The SECURE Act of 2014 would make commonsense changes to the credit reporting industry that would:

Make credit reports more accurate. Currently, there are no minimum standards for CRAs and data furnishers to accurately match consumers' names, addresses, or Social Security numbers, often resulting in incorrect information included in a consumer's credit report. The SECURE Act would direct the CFPB to establish minimum procedures that a CRA must follow to ensure maximum possible accuracy of consumer reports. When errors are caught, the bill would require CRAs to gather and report information on consumer disputes and resolutions. It would also require CRAs to pass along documentation sent by consumers to data furnishers, making it easier for consumers to correct their credit report.

Give consumers the information they need. While consumers today are entitled to free credit reports, they can be difficult to interpret. The SECURE Act would ensure that consumers get the information they need to understand their credit reports by enabling consumers to understand how their credit report is being used and by whom. It would also allow them to see the same information that is used by lenders to deny a consumer credit or increase interest rates and would provide consumers with access to meaningful credit scores free of charge annually.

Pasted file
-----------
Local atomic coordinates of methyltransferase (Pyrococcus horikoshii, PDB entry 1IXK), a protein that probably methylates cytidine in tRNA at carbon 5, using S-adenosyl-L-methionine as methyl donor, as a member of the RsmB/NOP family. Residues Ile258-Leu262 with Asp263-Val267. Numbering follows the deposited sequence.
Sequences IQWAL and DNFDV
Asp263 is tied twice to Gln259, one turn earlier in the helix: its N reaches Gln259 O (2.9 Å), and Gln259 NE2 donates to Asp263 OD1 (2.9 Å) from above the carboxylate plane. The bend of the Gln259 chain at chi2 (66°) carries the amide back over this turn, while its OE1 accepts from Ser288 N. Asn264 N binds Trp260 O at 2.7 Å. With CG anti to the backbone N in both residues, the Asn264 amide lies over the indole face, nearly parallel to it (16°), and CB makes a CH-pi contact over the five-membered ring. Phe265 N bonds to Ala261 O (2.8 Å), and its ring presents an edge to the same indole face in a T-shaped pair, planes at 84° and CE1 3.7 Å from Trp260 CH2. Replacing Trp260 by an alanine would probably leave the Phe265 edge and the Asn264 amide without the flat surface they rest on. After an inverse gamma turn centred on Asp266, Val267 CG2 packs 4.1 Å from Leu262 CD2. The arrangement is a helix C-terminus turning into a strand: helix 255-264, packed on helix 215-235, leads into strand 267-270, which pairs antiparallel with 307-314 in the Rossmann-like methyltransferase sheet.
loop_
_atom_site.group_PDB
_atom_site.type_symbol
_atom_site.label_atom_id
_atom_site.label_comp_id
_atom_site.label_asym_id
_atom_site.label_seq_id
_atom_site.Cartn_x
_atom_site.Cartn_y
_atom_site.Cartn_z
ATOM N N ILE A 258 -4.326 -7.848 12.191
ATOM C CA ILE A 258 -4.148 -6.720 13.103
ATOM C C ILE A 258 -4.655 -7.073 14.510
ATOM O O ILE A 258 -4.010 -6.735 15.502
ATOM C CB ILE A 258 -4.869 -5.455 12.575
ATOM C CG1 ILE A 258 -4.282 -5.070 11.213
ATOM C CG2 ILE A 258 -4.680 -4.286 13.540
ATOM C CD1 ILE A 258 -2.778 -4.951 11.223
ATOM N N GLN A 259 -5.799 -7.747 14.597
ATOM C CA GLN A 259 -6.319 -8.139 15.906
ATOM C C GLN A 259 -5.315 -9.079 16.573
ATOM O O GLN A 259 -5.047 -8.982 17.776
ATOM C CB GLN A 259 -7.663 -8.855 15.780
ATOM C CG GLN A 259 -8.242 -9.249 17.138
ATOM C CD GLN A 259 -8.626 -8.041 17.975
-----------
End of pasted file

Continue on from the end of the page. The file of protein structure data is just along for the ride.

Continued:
Give regulators better tools for enforcement. CRAs and data furnishers operate in a system with little transparency and accountability. This legislation would create a national registry of CRAs so that consumers know which companies are collecting and disseminating information about them. It would also direct the Government Accountability Office to conduct a study of existing public credit reporting systems and evaluate the feasibility, as well as the costs and benefits, of creating a national credit reporting system in the United States.